Finally, someone asked me on Friday if one of these faucets can be turned on accidentally by a meandering cat. The answer's an unequivocal no and a better question is why do you allow your cat climb around on your kitchen counters? Now the answer's a no because a human being has to turn on the faucet's handle from the get go. Unless you have a cat that can turn on a faucet manually, you're fine. Well, you're fine so far as the cat turning on the faucet goes. Clamoring cats bring with them a whole raft of other cross contamination woes, but I guess that's part of the joy of cat ownership. Right?




26 July 2009

Hey! The ice cream (or gelato) in a bag thing works!


I just whipped up a batch of licorice gelato using the method I picked up from The Consumerist and wrote about last week. Spurred on by Kelly's rollicking success with vanilla ice cream last weekend, I adapted the recipe to make gelato in the best flavor there is --licorizia.

I mixed some cream and milk and set it on simmer until it frothed slightly. Then I took and egg yolk and a tablespoon of sugar and whipped it in a bowl. Once whipped, I poured the warmed milk and cream into the bowl and whisked everything it until it combined. Then it was back into the saucepan over medium heat. I stirred it as it heated up and started to gel. Once sufficiently gelled, I removed it from the heat and popped it into the fridge for a couple of hours to chill. Once chilled, I poured my now gelled egg, sugar, cream and milk combo into a quart sized zip lock bag. I added two teaspoons of licorice extract I brought back from Rome. Then I filled a gallon sized zip lock half way with ice and then added six tablespoons of rock salt to the ice. I set the smaller bag inside of the larger bag, zipped it up then commenced to shaking for the required five minutes.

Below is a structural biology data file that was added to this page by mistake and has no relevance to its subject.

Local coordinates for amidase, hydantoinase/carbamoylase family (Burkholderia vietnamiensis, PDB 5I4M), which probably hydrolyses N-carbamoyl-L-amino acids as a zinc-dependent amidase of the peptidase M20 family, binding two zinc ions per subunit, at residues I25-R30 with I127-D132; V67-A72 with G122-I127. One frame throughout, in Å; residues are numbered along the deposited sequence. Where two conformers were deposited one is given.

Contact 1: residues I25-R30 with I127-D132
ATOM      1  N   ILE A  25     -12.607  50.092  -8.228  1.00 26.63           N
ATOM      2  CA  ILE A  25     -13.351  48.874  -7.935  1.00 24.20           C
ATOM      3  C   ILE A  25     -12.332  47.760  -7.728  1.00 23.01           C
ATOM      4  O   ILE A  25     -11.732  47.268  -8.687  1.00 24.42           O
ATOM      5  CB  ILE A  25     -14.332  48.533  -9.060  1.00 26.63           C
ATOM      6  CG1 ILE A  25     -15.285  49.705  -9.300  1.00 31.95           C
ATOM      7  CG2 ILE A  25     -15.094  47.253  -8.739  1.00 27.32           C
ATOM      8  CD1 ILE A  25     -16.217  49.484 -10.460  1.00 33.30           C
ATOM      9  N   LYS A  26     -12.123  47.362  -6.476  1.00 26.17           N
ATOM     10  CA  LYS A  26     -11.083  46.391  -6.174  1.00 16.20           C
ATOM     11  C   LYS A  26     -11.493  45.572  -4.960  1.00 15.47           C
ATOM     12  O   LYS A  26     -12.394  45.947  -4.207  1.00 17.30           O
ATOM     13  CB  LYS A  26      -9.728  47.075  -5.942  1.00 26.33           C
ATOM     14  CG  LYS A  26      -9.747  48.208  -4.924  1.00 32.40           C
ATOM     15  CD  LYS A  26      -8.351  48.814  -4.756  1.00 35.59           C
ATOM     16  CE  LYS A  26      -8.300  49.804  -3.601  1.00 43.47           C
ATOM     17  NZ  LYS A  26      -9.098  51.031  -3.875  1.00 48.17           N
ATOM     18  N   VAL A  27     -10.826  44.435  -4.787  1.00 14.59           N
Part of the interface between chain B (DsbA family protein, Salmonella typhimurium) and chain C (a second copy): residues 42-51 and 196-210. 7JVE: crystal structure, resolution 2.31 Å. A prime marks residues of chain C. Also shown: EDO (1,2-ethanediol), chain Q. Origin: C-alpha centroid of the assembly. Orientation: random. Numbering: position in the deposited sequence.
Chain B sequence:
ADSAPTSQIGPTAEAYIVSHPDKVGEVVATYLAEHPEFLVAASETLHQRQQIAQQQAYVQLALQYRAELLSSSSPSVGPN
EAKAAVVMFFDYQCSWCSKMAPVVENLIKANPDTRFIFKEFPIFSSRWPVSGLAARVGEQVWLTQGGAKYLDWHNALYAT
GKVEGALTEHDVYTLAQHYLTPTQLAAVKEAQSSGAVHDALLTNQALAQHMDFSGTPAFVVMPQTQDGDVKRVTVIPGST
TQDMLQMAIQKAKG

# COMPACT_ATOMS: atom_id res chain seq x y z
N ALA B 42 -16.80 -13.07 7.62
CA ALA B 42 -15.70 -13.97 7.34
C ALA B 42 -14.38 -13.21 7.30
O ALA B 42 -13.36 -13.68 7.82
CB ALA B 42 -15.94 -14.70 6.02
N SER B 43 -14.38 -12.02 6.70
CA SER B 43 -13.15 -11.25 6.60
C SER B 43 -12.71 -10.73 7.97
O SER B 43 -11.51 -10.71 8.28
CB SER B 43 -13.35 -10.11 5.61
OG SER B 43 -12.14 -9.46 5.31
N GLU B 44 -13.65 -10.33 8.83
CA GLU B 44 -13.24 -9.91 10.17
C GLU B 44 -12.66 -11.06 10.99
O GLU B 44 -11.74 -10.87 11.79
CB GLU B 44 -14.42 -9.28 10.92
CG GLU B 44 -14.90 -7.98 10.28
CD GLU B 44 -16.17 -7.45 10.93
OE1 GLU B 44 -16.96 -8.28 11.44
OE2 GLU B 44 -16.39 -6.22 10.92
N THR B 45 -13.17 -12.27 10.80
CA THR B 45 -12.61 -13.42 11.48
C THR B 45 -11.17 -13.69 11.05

I didn't believe it would work. However, after five minutes I stopped shaking and removed the smaller bag. I couldn't help but notice that it was noticeably larger than it was when the whole shaking thing started. I rinsed off the top of the bag and squeezed my plastic bag gelato into a bowl and tucked in.

The lights grew dim and I could hear the sound of a distant, lone mandolin. The taste of that gelato transported me to the Piazza Della Rotonda. I could hear the water spashing in the fountain and before me blazed the blue neon sign of the best gelateria in Rome. Ahhhh.

Then I opened my eyes and cleaned up the mess left behind from making gelato in a plastic bag.

This 'n that 'n bric 'n brac 'n things

The title of this post is a borrowed line shouted by the incomparable Jennifer Saunders as her character Edina Monsoon in the funniest sit-com ever, Absolutely Fabulous. Ab Fab has its own channel on YouTube if you'd like a refresher on all things Patsy and Edina.

Anyhow, in my meanderings through the Internet every day, I come across all kinds of things that I think are funny or interesting. Most of them have nothing to do with my niche and the ones that do wouldn't make good posts for whatever reason.

So let me empty out my bookmarks on this fine Sunday morning. Here goes.

OK, this video swept across the wide expanse of the web last week and on the off chance that you missed it, the is the wedding video that has everybody talking.


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At the beginning of summer, the great City of New York opened a new park and with it came a whole new definition of what a park is.